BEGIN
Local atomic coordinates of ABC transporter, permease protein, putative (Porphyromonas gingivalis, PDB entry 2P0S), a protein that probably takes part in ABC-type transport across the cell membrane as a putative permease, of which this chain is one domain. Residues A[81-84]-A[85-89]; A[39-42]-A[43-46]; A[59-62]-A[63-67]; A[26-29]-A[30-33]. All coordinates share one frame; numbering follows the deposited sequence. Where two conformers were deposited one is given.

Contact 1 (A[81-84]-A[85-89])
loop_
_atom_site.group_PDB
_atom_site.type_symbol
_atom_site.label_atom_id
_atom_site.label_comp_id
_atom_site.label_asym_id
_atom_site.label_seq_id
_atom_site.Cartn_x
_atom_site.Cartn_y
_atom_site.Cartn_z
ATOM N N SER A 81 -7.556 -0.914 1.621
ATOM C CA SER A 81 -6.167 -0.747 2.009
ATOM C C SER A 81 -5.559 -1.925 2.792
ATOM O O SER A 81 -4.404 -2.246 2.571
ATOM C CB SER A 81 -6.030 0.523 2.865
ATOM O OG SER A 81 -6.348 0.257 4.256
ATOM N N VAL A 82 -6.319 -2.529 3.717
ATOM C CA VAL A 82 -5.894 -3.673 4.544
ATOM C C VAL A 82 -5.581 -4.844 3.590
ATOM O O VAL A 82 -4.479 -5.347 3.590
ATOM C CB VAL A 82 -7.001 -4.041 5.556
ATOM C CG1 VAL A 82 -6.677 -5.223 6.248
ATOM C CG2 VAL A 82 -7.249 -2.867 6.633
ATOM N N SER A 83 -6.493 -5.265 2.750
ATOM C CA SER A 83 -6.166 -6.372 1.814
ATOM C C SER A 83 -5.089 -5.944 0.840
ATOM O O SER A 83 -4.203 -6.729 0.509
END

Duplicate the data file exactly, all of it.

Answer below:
Local atomic coordinates of ABC transporter, permease protein, putative (Porphyromonas gingivalis, PDB entry 2P0S), a protein that probably takes part in ABC-type transport across the cell membrane as a putative permease, of which this chain is one domain. Residues A[81-84]-A[85-89]; A[39-42]-A[43-46]; A[59-62]-A[63-67]; A[26-29]-A[30-33]. All coordinates share one frame; numbering follows the deposited sequence. Where two conformers were deposited one is given.

Contact 1 (A[81-84]-A[85-89])
loop_
_atom_site.group_PDB
_atom_site.type_symbol
_atom_site.label_atom_id
_atom_site.label_comp_id
_atom_site.label_asym_id
_atom_site.label_seq_id
_atom_site.Cartn_x
_atom_site.Cartn_y
_atom_site.Cartn_z
ATOM N N SER A 81 -7.556 -0.914 1.621
ATOM C CA SER A 81 -6.167 -0.747 2.009
ATOM C C SER A 81 -5.559 -1.925 2.792
ATOM O O SER A 81 -4.404 -2.246 2.571
ATOM C CB SER A 81 -6.030 0.523 2.865
ATOM O OG SER A 81 -6.348 0.257 4.256
ATOM N N VAL A 82 -6.319 -2.529 3.717
ATOM C CA VAL A 82 -5.894 -3.673 4.544
ATOM C C VAL A 82 -5.581 -4.844 3.590
ATOM O O VAL A 82 -4.479 -5.347 3.590
ATOM C CB VAL A 82 -7.001 -4.041 5.556
ATOM C CG1 VAL A 82 -6.677 -5.223 6.248
ATOM C CG2 VAL A 82 -7.249 -2.867 6.633
ATOM N N SER A 83 -6.493 -5.265 2.750
ATOM C CA SER A 83 -6.166 -6.372 1.814
ATOM C C SER A 83 -5.089 -5.944 0.840
ATOM O O SER A 83 -4.203 -6.729 0.509